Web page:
Thompson Rivers University’s MEEM and MScEEM tackle environmental economics and management issues.
Increasingly, global economic growth in the 21st century—regardless of the business or industry—is linked to the call for sustainability and environmental stewardship.
It follows, then, that business leaders who understand how to balance economic demands with stewardship will be in high demand—and that’s precisely why Thompson Rivers University (TRU) developed its new master’s degrees in environmental economics and management, now in the second year of deployment.
Peter Tsigaris, professor and senator at TRU, says: “We began developing the graduate programs four years ago for students with an undergraduate degree in business. The content we formulated would equip them to deal with environmental issues and, at the same time, help them improve the success of the businesses in which they would be involved.”
Tsigaris, whose research interests range from environmental economics to taxation policy and design, adds that “the program is a great connection to our MBA program—and students without an undergraduate business degree can start in the graduate foundation business year which is shared by MBA students.”
There are two program options.
The Master in Environmental Economics and Management (MEEM) is a one-year, course-based program, providing graduates with a broad knowledge of the business environment, advanced management skills and specialized knowledge in environmental economics and sustainability.
The Master of Science in Environmental Economics and Management (MScEEM) provides graduates with an understanding of the business environment, specialized knowledge in the emerging area of sustainability as well as academic and applied research expertise through the completion of a graduate thesis or project.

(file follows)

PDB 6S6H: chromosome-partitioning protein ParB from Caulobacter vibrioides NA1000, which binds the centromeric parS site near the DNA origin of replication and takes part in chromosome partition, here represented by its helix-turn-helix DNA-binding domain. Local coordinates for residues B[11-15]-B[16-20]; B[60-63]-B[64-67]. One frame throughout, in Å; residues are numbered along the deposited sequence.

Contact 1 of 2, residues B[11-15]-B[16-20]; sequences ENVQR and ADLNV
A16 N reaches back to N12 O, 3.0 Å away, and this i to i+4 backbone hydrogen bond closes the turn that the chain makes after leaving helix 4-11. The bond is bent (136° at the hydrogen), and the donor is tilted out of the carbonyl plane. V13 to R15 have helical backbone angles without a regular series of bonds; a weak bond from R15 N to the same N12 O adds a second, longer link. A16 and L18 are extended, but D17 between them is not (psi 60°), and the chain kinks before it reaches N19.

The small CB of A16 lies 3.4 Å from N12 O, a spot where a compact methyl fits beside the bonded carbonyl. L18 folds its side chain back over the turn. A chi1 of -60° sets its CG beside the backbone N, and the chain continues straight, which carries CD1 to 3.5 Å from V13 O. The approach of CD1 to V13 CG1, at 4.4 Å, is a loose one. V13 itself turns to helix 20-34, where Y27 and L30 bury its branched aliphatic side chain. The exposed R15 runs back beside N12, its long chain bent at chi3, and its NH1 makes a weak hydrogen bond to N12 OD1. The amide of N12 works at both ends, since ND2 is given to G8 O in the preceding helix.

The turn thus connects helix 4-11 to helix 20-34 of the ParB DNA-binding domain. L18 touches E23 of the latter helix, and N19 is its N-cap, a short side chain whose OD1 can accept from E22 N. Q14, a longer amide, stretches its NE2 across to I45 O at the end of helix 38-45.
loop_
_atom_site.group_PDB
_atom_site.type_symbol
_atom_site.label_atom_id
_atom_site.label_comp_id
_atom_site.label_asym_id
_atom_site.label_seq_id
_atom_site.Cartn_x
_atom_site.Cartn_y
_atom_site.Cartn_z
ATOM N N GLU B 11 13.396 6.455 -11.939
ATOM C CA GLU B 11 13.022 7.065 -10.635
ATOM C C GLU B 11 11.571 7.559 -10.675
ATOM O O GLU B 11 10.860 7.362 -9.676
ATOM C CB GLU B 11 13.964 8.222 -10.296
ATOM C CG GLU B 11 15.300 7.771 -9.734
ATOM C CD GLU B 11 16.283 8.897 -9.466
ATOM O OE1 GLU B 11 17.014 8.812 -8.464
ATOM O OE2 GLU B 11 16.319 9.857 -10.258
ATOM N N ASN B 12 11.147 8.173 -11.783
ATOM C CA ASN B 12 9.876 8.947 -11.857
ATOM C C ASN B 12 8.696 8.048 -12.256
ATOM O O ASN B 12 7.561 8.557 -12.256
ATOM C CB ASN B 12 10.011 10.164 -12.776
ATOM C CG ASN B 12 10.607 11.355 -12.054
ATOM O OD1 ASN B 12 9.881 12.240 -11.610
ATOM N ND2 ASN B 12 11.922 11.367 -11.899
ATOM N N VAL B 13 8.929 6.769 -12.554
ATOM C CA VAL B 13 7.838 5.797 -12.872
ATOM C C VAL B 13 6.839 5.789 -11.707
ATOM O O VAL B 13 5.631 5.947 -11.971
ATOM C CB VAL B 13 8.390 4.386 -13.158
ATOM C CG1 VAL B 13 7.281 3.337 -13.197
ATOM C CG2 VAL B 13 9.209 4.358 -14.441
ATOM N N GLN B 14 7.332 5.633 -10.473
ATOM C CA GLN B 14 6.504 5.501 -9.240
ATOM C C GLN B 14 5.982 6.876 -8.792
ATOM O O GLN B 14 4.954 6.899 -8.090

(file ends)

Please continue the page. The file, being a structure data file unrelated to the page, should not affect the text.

“Eight economics classes are at the core of both programs, and topics include environmental and natural resource issues; policy and regulation; cost benefit analysis and non-market valuation techniques such as placing a value of increasing biodiversity as well as sustainable economic development at the community, national and global level. Students in the MEEM are also required to take four related courses from the MBA program, including project management and consulting,” says Tsigaris.
“The MEEM takes three semesters (one calendar year) to complete—four courses per semester—the MScEEM students take nine courses over a calendar year and may take an extra semester with a research project, while a thesis route may take longer.”
Ten students enrolled in MEEM and MScEEM when it was first offered last year; a similar number enrolled in 2018 and next year the number is expected to increase. “What’s really interesting is that about 70 percent of our enrollees are international students, meaning they may be taking what they learn from programs back to their home countries to apply in the professions of their choosing,” he says. “It’s nice to think that while the graduate programs are a home-grown idea, its influence could be international.”
Businesses, non-government organizations and the public sector are increasingly incorporating sustainability practices into their planning, and Tsigaris expects that the programs will enable his students to make major contributions to the field of economic sustainable management.
“There’s a big market globally for business graduates with this kind of education and we expect the programs to continue to grow in popularity,” he says.